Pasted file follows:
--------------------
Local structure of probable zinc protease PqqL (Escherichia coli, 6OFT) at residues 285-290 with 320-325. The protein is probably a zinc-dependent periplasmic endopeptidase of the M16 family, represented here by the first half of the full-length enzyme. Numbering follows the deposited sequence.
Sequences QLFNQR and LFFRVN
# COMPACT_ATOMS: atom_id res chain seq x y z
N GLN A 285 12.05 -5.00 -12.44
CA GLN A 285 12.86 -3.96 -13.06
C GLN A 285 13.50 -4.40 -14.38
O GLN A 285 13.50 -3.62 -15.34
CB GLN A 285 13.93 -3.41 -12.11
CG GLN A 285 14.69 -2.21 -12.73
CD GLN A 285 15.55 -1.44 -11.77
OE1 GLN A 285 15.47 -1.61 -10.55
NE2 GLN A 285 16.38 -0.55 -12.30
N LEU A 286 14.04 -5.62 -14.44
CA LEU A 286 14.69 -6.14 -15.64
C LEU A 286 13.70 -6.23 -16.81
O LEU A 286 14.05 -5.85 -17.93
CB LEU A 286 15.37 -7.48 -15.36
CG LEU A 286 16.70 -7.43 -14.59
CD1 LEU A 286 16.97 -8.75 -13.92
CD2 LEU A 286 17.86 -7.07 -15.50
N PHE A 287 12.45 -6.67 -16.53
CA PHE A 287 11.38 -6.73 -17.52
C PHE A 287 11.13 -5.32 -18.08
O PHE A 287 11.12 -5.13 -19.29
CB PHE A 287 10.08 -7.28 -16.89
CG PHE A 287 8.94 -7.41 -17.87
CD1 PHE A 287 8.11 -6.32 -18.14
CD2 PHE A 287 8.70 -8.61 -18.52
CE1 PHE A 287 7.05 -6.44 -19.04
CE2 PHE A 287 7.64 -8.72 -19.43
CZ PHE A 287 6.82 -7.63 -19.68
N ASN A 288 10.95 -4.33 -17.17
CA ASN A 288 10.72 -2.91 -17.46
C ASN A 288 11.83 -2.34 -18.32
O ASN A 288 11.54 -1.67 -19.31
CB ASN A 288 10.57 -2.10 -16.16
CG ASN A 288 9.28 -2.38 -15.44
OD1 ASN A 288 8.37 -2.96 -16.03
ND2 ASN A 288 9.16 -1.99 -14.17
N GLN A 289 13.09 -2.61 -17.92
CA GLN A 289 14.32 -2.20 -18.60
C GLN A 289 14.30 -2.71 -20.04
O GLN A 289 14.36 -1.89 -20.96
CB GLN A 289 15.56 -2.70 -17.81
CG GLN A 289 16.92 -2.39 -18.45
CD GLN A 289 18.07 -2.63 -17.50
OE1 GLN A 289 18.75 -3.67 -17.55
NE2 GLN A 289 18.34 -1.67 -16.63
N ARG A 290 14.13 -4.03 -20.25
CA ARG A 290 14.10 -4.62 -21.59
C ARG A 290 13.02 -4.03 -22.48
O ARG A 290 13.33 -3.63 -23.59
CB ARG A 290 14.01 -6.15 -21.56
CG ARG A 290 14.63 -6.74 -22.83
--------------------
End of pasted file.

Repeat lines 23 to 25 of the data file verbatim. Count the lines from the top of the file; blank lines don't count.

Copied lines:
C PHE A 287 11.13 -5.32 -18.08
O PHE A 287 11.12 -5.13 -19.29
CB PHE A 287 10.08 -7.28 -16.89